Powell, White House hail Ukraine election
Setting aside the vigorous backing Russian President Vladimir Putin gave Prime Minister Viktor Yanukovych in his campaign for the presidency, Powell said, "I don't expect this to be a blot on U.S-Russian relations."
The pro-Western candidate, Viktor Yushchenko, appeared to be the winner of a runoff Sunday after Ukraine's Supreme Court threw out an earlier runoff Yanukovych victory amid U.S. and European allegations of widespread corruption.
While "some shortcomings remain," Powell said, "it appears that the Ukrainian people finally had an opportunity to choose freely their next president."
"This is an historic moment for democracy in Ukraine," Powell said at a State Department news conference.
Rejecting any suggestion the Bush administration backed Yushchenko, he said U.S.-funded organizations such as the National Endowment for Democracy merely helped Ukrainian citizens to participate in open, free elections.
"All we wanted to see was a full, free, fair election, and that appears now to be what happened," he said.
But Dimitri Simes, president of The Nixon Center, said there was much more to it than that.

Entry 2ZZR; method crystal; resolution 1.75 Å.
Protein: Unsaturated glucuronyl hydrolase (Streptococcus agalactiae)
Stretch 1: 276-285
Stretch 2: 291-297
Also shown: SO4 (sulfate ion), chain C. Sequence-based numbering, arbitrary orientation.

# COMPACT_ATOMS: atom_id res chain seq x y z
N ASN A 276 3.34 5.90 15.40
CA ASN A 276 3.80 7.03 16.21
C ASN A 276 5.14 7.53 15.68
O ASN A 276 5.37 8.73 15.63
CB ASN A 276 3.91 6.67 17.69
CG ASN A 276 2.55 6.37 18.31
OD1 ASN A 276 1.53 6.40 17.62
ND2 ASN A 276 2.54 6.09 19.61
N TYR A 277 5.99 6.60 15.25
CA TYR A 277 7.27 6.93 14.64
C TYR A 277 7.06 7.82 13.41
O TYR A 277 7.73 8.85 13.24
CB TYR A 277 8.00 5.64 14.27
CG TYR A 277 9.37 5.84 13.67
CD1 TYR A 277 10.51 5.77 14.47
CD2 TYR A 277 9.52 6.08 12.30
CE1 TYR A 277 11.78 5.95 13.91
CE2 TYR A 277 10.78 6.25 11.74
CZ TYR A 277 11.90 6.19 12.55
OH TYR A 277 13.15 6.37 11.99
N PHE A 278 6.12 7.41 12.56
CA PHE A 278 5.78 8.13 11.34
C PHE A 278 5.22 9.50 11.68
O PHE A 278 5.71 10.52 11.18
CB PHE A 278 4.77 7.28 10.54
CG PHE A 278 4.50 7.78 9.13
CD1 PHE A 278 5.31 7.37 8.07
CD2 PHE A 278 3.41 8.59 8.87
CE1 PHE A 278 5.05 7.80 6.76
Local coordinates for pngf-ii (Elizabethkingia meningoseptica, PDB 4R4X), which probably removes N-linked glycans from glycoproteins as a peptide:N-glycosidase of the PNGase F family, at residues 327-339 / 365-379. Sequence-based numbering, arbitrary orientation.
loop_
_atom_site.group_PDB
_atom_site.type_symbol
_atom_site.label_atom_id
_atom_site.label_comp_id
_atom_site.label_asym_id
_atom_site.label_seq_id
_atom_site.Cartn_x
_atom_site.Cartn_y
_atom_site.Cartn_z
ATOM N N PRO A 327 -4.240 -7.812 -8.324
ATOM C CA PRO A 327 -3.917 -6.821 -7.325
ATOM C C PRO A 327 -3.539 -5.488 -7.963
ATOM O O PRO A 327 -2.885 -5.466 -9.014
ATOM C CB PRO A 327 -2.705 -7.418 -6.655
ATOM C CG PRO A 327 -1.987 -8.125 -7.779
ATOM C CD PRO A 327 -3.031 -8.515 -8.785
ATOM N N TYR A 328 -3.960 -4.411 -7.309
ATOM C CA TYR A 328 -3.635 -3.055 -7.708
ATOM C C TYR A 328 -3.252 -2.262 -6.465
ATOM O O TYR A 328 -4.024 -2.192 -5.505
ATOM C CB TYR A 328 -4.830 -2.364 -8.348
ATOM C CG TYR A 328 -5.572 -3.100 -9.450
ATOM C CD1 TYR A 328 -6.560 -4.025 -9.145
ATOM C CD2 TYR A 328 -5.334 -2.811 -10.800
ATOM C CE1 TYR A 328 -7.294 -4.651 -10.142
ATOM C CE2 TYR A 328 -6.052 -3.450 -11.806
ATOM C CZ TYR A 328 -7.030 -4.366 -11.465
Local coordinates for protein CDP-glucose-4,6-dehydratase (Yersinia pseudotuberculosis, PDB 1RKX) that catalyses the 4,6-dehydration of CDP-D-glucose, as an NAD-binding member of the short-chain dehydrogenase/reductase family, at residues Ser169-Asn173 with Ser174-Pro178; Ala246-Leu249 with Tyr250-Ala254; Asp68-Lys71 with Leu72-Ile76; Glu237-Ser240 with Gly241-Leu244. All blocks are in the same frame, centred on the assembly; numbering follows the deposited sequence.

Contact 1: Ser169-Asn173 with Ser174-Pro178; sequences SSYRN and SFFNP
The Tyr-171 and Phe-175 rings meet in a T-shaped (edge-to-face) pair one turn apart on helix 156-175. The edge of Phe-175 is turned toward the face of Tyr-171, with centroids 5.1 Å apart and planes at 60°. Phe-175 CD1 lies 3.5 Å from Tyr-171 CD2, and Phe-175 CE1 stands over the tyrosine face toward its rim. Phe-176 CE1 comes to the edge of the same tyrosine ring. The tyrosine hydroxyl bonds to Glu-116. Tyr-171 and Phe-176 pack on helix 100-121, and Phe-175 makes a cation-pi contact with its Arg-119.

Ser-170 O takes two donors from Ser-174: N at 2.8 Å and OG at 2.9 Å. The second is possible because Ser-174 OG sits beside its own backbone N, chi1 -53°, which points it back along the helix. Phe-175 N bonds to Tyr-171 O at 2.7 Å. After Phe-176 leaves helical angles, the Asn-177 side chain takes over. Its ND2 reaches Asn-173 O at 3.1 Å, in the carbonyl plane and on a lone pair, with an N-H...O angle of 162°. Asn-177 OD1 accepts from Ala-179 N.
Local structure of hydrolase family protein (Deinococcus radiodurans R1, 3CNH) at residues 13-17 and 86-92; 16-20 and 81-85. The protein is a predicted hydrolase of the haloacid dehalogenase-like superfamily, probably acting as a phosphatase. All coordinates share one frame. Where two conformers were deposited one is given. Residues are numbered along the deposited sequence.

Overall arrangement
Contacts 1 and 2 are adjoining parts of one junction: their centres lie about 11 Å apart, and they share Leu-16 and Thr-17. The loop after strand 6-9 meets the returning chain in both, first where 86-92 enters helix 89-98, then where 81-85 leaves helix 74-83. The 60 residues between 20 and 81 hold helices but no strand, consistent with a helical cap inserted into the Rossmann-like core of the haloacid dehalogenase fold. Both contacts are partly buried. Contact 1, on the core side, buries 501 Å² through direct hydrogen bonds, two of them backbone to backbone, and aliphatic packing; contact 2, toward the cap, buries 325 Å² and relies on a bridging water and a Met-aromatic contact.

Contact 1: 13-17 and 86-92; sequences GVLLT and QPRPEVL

Powell did not say explicitly what help the Bush administration, and by invitation Russia, might provide to a Yushchenko-led Ukraine.
But analysts had seen a victory by the pro-Western leader of the Orange revolution an opportunity for Ukraine to align itself more directly with European groupings.
Yanukovych, by contrast, was seen as looking eastward toward Russia.
"I am delighted," said Radek Sikorski, director of the new Atlantic Initiative at the American Enterprise Institute. "A reformer and friend of the West and someone as levelheaded as Yushchenko has won and won convincingly."
Sikorksi, a former deputy foreign minister of Poland, said the United States should signal Yushchenko that "if Ukraine wants to join the club of the democratic West it will be welcome."
At the same time, Sikorksi in an interview urged Russia to "revise its attitude" toward former Soviet republics that "it patronizingly calls the Near Abroad."
"Russia has to get used to the fact that Ukraine is an independent country," he said.
Simes said that from the Western standpoint, Yushchenko was a better candidate, adding, "We should be pleased when he is certified the winner."
"We should help him with Ukraine's involvement in international institutions," Simes said. "But we should not promise more than we can provide and not encourage him to have an artificial conflict with Russia."
Russia provides Ukraine with the bulk of its energy at subsidized prices, "and we should not gloat or provoke Moscow," he said.